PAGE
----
Rain of up to 4 inches and 2 feet of snow are predicted from a powerhouse Pacific Northwest storm, but winds are already gusting over 80 mph with waves over 30 feet early Monday. I will update this blog entry later today and again tomorrow as the higher wind gusts reach land.
The image of the winds and pressure with the storm above is courtesy CoolWx.com. Despite a mediocre prediction on 25-foot waves off the coast of Oregon today, the storm is already causing 31.2-foot waves (and rising) at a buoy off the Washington coast:
The NWS in Seattle warns that waves of 25-30 feet could reach shore. Pressure has fallen to 28.88" (and is still falling rapidly) at another buoy, and winds have already hit 81 mph at Hurricane Ridge, WA:
An amazing display of asperatus clouds showed up in New York City this morning, but what causes them?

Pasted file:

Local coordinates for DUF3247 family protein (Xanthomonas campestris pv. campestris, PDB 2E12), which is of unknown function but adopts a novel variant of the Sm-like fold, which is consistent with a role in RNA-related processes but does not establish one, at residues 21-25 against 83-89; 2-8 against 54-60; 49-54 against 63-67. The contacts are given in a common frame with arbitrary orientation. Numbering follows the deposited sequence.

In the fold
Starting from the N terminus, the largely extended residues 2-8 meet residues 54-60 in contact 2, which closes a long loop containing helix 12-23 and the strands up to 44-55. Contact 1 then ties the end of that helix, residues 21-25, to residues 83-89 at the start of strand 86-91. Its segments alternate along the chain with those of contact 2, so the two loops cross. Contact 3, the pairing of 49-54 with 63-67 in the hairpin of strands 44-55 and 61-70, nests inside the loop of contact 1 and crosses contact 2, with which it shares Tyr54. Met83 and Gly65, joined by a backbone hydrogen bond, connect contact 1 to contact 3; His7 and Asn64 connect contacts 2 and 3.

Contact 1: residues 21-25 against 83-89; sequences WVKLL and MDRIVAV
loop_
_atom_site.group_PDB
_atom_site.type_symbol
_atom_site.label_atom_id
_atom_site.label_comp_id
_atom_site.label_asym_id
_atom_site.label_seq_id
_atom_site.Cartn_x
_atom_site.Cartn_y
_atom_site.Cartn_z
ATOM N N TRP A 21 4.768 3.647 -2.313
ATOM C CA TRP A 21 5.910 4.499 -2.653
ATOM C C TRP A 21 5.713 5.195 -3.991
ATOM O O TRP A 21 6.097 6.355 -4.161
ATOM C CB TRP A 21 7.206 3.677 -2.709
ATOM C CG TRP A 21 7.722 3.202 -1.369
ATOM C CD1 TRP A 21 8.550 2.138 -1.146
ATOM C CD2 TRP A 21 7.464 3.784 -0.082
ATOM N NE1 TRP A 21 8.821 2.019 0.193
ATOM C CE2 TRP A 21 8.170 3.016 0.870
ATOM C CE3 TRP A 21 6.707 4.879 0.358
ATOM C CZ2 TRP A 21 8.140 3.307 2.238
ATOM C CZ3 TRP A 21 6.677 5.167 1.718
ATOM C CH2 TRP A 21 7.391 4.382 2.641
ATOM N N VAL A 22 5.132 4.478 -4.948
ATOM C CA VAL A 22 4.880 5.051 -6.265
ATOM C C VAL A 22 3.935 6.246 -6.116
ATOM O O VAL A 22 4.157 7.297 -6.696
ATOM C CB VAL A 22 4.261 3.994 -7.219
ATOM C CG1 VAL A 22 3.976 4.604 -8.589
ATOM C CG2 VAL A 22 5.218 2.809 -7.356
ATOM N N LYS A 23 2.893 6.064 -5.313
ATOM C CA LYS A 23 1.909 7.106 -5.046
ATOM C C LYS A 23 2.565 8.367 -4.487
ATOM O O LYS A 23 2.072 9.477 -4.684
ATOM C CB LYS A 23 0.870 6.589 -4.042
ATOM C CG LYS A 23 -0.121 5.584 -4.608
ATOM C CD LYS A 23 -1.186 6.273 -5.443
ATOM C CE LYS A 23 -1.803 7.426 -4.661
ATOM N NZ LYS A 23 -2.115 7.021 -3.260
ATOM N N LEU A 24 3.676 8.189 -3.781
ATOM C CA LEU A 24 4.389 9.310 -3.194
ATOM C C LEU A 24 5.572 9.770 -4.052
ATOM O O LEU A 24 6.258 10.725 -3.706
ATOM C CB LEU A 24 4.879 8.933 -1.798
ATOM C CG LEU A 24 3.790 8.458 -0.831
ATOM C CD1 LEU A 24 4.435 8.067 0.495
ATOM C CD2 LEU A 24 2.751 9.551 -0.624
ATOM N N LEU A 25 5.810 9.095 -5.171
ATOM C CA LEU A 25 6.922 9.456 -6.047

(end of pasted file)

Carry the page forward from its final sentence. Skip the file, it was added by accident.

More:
Vortexes of air constantly surround us; for the first time in my life, I've videotaped dust devils near AccuWeather HQ during unusually dry and calm weather.
A powerful coastal storm is moving up the East coast; to see a live view of the conditions at Rehoboth Beach, Delaware, and I've got maps and live cams.
Twenty five years ago this morning, I awoke to a loud tempest of wind and rain in North Carolina. Today, I take a look at new maps and information available.
A very impressive-looking Category 3 Hurricane Odile slammed into the Baja California Peninsula of Mexico Sunday. Now, a new threat for the Southwest U.S.: major flooding.
I found three security cameras that caught the light from the Sunday night fireball, including two from my house.